In Uncategorized on 03/02/2020 at 16:22

Once again we have a valuation jump-ball, and Judge Kerrigan lets in IRS’ expert’s report, only to toss him and it, in Pierson M. Grieve, 2020 T. C. Memo. 28, filed 3/2/20.

The issue is the valuation of the gift Pierson made when he handed over his stock portfolio to a couple LLCs (hi, Judge Holmes) at the behest of his tax lawyer daughter after his wife passed away in the middle of their estate planning.

Pierson’s expert valuer applies some discounts to lack of control and lack of marketability, but IRS’ expert says those only applies if the willing buyer doesn’t also buy out the minority member’s 0.2% interest, and works up a premium to entice the minuscule minority to sell.

Except the minuscule minority is the same tax lawyer daughter who manages the portfolio for no fee, but says she’d charge any incoming buyer through the left nostril for her valuable services, and anyway swears she wouldn’t sell nothing never nohow.

Judge Kerrigan bounces IRS’ expert for what the basketball referees call traveling: an extra step.

“Respondent’s expert relies upon an additional action, the purchase of the [minority] class A units.  Mr. M contends that the economic realities have to be taken into consideration and that the economic stake of the holder of a 99.8% interest of the [majority] class B units ‘dwarfs’ that of the holder of the class A units.  However, Margaret, the sole owner of the class A units, testified that she had no intention of selling the units.  She further testified that if she ever sold the units she would demand a premium much higher than what was estimated in the M reports. If the class B units were ever sold outside the family, Margaret explained that she would require that she be paid a management fee.” 2020 T. C. Memo. 28, at p. 30. (Name omitted).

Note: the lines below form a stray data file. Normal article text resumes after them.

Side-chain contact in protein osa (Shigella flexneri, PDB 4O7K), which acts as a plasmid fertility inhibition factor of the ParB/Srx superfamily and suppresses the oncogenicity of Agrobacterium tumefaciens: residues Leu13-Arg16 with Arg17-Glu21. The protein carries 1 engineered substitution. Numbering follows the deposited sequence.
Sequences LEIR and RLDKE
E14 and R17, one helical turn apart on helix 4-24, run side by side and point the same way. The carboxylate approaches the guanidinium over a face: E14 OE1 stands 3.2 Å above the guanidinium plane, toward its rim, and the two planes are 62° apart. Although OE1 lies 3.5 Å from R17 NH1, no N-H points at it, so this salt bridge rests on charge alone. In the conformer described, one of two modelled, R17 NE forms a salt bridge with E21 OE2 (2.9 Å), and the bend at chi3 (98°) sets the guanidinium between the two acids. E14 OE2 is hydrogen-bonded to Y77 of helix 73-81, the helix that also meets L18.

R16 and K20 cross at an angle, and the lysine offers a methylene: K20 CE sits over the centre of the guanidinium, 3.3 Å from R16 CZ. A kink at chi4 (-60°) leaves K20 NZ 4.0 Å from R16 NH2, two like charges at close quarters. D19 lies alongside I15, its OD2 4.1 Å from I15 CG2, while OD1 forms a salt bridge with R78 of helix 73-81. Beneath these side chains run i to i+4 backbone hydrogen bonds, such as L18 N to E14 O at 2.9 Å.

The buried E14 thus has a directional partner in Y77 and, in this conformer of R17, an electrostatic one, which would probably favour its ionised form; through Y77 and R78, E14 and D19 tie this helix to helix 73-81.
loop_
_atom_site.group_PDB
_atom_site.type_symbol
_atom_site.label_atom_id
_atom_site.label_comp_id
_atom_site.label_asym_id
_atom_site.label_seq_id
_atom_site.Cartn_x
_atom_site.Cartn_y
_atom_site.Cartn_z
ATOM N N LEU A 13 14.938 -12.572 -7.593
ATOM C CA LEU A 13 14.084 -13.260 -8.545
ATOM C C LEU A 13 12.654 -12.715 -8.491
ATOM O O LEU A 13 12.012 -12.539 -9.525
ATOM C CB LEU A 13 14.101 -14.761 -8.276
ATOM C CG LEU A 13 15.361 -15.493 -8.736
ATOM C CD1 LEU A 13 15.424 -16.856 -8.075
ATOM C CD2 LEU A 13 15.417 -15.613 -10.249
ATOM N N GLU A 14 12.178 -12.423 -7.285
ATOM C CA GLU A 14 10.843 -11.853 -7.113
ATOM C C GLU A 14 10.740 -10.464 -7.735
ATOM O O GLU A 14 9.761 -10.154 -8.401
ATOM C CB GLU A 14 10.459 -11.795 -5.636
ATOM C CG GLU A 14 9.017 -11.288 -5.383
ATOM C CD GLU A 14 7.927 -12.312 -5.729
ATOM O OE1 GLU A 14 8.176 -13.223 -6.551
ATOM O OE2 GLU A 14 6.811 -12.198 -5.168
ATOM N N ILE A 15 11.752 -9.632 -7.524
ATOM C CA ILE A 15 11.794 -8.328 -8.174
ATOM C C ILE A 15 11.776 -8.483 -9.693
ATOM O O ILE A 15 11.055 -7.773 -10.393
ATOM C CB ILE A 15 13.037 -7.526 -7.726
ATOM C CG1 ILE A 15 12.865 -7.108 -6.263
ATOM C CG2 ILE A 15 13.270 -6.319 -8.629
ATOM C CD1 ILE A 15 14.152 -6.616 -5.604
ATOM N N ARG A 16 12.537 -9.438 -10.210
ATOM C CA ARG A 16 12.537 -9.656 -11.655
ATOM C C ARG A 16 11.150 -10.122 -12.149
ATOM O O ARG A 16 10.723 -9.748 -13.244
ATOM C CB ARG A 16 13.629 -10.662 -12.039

Any additional action beyond the date of valuation (the FMV as at the date of the gift), though possible, is not reasonably probable.

“Mr. M’s valuations relied on an additional action.  He concluded that to determine the value of what a willing buyer would pay and what a willing seller would seek for the class B units, a premium to purchase the class A units has to be taken into account.  Elements affecting the value that depend upon events within the realm of possibility should not be considered if the events are not shown to be reasonably probable. The facts do not show that it is reasonably probable that a willing seller or a willing buyer of the class B units would also buy the class A units and that the class A units would be available to purchase.  To determine the fair market values of the class B units we look at the willing buyer and willing seller of the class B units, and not the willing buyer and willing seller of the class A units.: 2020 T. C. Memo. 28, at p. 34. (Name and citation omitted).

Anyway, IRS’s expert produced no evidence to support his valuation of the premium for the minority interests.

So Judge Kerrigan does a mix-and-match for the valuations of each of the LLCs, and allowing the discounts Pierson’s expert adduced.

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